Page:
“Even smile in your liver.” ~ Ketut Liyer

9.15.18.pngIn conversation with my friend last week about work and how I was running into personality and style clashes more than I had been, I mentioned the Tarot.  In the tarot, you have 2 major arcana cards dealing with control: The Chariot and Strength.

Their numbers come one after the other, the Chariot first, with its image of a military man atop a sphinx-drawn chariot, scepter, gauntlets, determination, coat of arms.  According to my Tarot-for-Beginners book;) this card represents Victory, Will, Self-Assertion, and Hard Control.

The card of Strength depicts a soft-faced woman in a flowing dress and laurel headdress gently, but firmly closing the gaping jaws of a lion beneath her.  This card carries the qualities of Strength, Patience, Compassion, and Soft Control.

Which is better?  Which works most effectively?  Which is the one to use?

I told my friend that I felt like the Chariot, barreling through others’ softer manners with impatience and certainty of the way forward.  That I’d contemplated that perhaps I needed to use the softer control of Strength, gently but firmly guiding others to my will.

I did have enough insight to next say: But what if control is just not needed here at all?

I was holding up these two archetypes as if they were the only options for how to proceed at work—and in life.  But, what if there was “a third way,” as there always always is.

The third way is the Hanged Man.

I told my friend that this week at work I was going to “step back,” that I needed to stop attempting to control anything and just see what on earth was going on.  That my agida was actually causing pain in my liver, as happens when I’m repeatedly brimful with crackly emotions.

Who were my coworkers?  How were meetings being led?  What results were happening?  What was an objective manner of seeing the situation?

So, this week, I did.  I sat in several faculty meetings, with the letters “SB” inked on my hand and wrist (“Step Back.  Step Back.  For chrissake, remember to STEP BACK!!”).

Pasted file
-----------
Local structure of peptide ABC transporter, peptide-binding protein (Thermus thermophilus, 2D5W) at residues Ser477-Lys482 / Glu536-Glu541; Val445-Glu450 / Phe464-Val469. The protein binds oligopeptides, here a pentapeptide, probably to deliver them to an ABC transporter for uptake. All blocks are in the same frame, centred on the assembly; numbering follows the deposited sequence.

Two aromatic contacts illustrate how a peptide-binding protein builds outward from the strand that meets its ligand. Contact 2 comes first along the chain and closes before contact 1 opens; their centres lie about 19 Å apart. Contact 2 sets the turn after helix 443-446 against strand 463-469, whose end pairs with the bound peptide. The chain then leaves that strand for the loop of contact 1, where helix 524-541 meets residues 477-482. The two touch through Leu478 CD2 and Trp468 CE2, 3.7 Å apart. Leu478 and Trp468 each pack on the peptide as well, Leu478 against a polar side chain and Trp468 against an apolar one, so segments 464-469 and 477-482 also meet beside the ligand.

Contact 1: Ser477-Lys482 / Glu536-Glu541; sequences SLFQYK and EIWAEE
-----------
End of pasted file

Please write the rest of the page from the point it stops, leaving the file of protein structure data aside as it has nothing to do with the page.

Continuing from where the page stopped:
So, what happened?  Well, at two of three meetings, I simply observed, watched.  What was necessary, what were the dynamics, how were others behaving?  I was able to take that step back and, wouldn’t you know, the meetings came off well enough.  Sure there were places where my voice could have been added, but mostly what I saw was a clear division between the stepping backs and the stepping forwards, and logged my opinions about all their behaviors (judgement being the next character defect I’ll address!).

At the third and smallest meeting, I took the step-back role allowing the person whose meeting it was to set the tone and pace.  Internally, I was screaming to jump in, and then not screaming, as I clicked back in to simply observing.

However, in this situation, it was actually needed that I “step in.”  While there were several ways the meeting wasn’t at all going how I would have wanted it to (and there was behavior I deemed atrocious for adult communication) that is not what I addressed as I stepped forward.

I addressed what we were there to do: plan a shared lesson.